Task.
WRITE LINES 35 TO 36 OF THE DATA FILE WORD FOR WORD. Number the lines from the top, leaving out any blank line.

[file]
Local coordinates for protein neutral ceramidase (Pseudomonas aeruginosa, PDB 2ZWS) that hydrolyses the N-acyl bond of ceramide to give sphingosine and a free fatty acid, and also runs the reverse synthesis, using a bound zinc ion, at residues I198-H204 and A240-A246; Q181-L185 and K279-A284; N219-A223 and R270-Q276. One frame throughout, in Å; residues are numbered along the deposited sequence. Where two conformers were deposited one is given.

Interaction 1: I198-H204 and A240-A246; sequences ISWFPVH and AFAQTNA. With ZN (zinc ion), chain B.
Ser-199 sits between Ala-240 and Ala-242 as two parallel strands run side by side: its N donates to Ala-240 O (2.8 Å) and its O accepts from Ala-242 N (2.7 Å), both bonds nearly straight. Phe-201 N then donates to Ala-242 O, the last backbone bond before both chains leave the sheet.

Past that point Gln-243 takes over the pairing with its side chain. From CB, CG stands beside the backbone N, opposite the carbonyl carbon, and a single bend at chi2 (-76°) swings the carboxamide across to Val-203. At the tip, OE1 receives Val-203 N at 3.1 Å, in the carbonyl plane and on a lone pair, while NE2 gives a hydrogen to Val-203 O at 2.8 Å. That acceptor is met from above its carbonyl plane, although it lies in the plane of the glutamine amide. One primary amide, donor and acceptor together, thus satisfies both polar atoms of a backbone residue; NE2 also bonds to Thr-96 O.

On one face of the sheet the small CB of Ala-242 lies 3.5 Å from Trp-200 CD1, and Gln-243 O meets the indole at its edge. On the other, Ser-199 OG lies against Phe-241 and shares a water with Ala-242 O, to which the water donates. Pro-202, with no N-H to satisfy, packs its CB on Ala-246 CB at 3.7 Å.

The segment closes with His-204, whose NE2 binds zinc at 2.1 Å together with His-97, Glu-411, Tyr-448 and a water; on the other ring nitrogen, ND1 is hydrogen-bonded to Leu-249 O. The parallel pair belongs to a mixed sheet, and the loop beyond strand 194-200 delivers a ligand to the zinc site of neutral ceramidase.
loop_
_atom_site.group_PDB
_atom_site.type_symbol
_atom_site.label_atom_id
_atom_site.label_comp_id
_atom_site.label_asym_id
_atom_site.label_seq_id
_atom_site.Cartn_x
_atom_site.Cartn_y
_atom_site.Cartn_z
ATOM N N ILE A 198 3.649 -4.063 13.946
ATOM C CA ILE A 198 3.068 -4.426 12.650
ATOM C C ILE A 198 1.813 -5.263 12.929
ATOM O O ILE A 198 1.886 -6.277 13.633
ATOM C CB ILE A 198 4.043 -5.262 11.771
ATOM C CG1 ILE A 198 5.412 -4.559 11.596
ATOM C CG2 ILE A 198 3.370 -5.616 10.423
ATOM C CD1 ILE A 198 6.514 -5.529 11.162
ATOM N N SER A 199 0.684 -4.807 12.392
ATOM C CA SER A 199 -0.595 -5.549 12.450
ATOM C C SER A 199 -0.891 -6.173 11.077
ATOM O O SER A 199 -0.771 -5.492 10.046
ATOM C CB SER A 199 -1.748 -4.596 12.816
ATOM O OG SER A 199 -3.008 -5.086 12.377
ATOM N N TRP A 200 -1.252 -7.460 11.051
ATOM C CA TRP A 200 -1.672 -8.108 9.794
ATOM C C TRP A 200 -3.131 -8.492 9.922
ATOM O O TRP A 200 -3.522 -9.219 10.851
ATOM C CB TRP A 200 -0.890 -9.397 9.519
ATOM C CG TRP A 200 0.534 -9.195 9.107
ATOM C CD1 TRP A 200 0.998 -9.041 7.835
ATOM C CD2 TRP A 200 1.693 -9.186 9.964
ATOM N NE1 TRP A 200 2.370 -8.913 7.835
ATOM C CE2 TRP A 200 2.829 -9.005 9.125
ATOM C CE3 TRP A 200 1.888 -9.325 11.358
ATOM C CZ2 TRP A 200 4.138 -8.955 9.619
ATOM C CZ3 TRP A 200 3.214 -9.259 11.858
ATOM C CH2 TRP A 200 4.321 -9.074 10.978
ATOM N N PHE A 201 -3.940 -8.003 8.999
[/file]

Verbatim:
ATOM C CB TRP A 200 -0.890 -9.397 9.519
ATOM C CG TRP A 200 0.534 -9.195 9.107